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Woolwich softens stance on encroachment policy

Woolwich residents who’ve encroached on township land can expect a “kinder and gentler” approach to enforcement.

The township adopted a written policy last year for dealing with encroachments – from flowers that creep onto public land to sheds and other structures sitting outside the property line – but the new council appears ready to soften its stance.

Two residents who addressed council Apr. 12 got a sympathetic hearing, with councillors ultimately instructing staff to tone down the policy, which Mayor Todd Cowan likened to a witch hunt.

The cases discussed Tuesday night were just a few of more than 100 encroachments identified last year, instances where homeowners had taken over use of abutting township property. In about 20 occurrences, that involved erecting structures such as fences, sheds and gazebos.

Other violations included expansion of gardens and walkways, among others.

Heidi Wight of 112 Sugar King Dr. and two of her neighbours were cited for plantings and play area sitting on township property in their rear yards. All three are looking to purchase the land from the township. She and her neighbours have been maintaining the land, mowing the grass and controlling weeds.

“We would really like to own the property with those beautiful trees that enhance the value of our properties,” she said, noting the purchase attempts predate the encroachment policy.

Clerk Christine Broughton said the township wants items cleared from its property because the land contains a culvert and a drainage ditch that requires maintenance: work crews have to be able to get into the area with their equipment.

Rather than enforcing a cleanup, however, councillors suggested looking at alternatives, including selling the land but maintaining an easement for the township or granting an exemption from the policy.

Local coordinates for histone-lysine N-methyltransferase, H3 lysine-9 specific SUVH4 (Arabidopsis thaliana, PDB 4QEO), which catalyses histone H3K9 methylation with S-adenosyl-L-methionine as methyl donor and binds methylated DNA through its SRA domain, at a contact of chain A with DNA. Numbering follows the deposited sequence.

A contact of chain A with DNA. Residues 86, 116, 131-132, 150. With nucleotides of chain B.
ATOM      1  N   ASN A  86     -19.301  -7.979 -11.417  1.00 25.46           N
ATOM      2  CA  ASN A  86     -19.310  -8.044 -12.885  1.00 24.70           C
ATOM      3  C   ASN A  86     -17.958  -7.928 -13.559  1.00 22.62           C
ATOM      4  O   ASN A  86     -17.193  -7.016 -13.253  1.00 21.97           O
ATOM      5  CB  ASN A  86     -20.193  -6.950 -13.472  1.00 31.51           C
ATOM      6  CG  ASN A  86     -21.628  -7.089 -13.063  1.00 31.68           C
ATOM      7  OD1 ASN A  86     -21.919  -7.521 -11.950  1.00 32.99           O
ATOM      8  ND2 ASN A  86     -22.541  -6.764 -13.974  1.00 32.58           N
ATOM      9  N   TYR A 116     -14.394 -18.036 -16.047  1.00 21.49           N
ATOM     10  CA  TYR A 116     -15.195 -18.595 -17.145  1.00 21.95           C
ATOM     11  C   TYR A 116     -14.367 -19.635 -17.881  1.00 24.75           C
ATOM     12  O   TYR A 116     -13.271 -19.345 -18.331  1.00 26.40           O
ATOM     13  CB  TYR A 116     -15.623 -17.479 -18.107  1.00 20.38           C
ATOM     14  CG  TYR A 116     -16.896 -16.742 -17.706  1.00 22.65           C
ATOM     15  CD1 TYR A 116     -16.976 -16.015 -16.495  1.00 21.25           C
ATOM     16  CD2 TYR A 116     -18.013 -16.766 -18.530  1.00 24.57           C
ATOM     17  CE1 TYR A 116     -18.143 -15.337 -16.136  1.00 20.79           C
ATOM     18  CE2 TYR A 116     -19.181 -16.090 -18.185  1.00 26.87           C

Bert Menkveld of 8 Victoria Glen, who has a shed that spills over his property line onto municipal land, got an equally friendly reception.

The shed, which was constructed in place behind his house and is not movable, was there when he bought the home nine years ago, he said, estimating the structure probably dates back at least 15 years. In order to avoid encroaching on Woolwich land, he would have to tear down the shed.

Again, councillors asked staff to look at alternatives, including an encroachment agreement.

The two cases represent “soft” and “hard” encroachments. While existing soft encroachments such as gardens and flowerbeds are being allowed to continue in some cases, the policy prohibits new ones. In the case of hard encroachments such as Menkveld’s shed, the policy calls for removal.

“It’s almost like we’re picking fights,” said Cowan of the policy, asking staff to “soften it up a little bit.”

In the case of plantings, the township should be encouraging residents to look after the properties, rather than letting it go wild and forcing the township to do the work, he suggested, adding that where encroachments hinder township work, action might be needed.

Coun. Julie-Anne Herteis noted residents should be encouraged to beautify the properties, but warned that their landscaping efforts might be torn up if crews need to access township land.

Calling the policy “a little picky,” she added the controls are sometimes necessary in cases where people take a mile when given an inch.

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